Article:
Victor Martinez- BOS- In real life, Martinez won’t make as much as Joe Mauer, but in the fantasy world, their values could end up being very similar. It really helps Martinez that the Red Sox will be using him primarily at catcher. His days of being a first baseman are done, at least for now. Projected numbers of .300-26-111 are in the ballpark of Mauer’s .336-24-93 in terms of overall worth. In 2009, Martinez had his highest BB% (11.2) and lowest K% (12.6) of any of his full time seasons. Unsurprisingly (and unavoidably) this resulted in his highest Batting EYE (1.01). This bodes very well for the upcoming season.
Jair Jurrjens- ATL- Jurrjens seems to be over the inflammation that bothered him earlier this spring. He has only thrown over 110 pitches in a game 9 times over the past two seasons and in 2009 his average pitches per inning dropped almost a full pitch, from 16.35 to 15.37. The Braves have been careful to avoid overtaxing Jurrjens’ arm, despite having him pitch 215 innings last season. He doesn’t appear to have been pushed past the point of severe fatigue, which is really the danger.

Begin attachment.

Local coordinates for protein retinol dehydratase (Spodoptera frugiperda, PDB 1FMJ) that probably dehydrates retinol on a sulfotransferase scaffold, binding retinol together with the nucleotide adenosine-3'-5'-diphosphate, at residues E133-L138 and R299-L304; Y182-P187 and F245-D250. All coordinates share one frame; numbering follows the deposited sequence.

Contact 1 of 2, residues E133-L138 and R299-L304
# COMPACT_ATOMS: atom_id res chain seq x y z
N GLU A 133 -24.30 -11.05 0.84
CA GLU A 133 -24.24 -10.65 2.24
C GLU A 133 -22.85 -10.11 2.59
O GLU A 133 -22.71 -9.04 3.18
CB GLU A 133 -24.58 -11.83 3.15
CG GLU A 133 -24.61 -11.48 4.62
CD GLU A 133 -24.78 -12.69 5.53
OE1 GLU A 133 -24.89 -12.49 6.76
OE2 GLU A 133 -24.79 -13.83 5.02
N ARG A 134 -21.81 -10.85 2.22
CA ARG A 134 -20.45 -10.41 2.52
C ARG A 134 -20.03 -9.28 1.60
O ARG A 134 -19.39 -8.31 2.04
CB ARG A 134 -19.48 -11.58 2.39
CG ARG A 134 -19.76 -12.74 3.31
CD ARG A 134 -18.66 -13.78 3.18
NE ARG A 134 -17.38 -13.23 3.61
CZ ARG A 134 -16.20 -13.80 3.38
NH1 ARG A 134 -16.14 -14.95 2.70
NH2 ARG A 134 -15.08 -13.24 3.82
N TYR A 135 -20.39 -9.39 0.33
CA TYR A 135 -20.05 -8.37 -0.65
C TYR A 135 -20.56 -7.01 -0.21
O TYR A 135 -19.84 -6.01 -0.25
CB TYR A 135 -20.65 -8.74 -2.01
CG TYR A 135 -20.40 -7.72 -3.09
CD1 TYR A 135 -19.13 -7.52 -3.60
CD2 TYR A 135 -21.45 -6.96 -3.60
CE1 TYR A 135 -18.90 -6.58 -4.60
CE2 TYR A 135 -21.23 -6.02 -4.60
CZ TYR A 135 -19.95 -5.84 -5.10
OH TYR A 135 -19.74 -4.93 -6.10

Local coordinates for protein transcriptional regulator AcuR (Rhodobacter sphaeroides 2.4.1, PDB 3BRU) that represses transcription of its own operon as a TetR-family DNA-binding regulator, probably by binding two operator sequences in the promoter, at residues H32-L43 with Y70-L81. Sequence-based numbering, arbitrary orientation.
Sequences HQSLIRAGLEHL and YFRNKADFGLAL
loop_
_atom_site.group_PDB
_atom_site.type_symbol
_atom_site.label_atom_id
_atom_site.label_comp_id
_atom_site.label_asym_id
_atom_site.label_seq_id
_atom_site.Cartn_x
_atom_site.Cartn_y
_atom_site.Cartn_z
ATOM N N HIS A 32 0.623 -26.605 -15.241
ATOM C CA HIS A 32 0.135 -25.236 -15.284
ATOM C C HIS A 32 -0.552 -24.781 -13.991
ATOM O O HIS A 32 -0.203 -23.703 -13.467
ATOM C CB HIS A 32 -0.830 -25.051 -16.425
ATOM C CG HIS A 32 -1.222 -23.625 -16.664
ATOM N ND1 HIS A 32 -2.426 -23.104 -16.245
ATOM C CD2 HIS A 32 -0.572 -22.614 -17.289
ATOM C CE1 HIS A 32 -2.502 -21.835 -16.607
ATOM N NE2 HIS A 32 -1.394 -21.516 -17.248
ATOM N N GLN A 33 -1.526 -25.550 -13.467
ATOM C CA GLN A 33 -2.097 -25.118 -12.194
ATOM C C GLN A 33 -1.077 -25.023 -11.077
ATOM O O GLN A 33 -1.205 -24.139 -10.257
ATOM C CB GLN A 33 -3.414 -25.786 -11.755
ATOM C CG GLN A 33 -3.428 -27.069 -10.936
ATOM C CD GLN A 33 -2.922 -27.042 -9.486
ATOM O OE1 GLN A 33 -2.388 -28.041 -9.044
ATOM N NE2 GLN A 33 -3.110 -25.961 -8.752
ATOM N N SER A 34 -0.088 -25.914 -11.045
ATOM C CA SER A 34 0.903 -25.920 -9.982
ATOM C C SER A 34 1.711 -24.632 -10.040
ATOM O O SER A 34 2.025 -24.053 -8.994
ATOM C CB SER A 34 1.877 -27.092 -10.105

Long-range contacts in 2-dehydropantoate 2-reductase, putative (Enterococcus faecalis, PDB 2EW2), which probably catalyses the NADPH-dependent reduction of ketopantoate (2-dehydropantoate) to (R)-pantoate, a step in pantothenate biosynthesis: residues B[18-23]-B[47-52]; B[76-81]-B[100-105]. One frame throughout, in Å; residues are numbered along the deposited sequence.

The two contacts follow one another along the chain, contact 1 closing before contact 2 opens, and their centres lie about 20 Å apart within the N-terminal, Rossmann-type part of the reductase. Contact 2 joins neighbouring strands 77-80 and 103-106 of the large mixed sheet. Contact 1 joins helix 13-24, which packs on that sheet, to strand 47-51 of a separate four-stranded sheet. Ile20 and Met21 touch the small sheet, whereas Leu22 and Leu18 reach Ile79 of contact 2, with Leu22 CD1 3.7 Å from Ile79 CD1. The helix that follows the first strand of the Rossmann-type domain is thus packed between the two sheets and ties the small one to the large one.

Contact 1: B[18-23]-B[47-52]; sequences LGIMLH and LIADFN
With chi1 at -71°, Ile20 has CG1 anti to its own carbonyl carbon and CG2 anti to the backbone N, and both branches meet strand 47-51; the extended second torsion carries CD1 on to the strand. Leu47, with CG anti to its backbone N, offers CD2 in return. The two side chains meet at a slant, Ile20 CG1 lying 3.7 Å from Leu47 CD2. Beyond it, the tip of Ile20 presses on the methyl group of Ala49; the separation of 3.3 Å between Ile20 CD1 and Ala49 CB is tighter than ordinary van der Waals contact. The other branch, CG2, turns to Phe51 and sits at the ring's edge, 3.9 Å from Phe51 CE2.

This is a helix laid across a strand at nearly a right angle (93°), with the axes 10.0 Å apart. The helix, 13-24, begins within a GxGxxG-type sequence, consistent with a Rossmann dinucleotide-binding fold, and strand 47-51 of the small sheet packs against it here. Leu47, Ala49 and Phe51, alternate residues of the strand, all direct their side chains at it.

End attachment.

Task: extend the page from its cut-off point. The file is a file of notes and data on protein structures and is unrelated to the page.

Justin Duchscherer- OAK- It was definitely a successful spring debut for Duchscherer. Except for the lone strikeout, he was close to being back to his 2008 form, when he went 10-8 in 22 starts, posting a 2.54 ERA and walking 34 while striking out 95 in 141.2 IP. There don’t appear to be any concerns among the A’s staff that Duchscherer will not bounce back after losing all of 2009 to a minor elbow injury and clinical depression. This should put him on your draft board as a low risk/high reward player.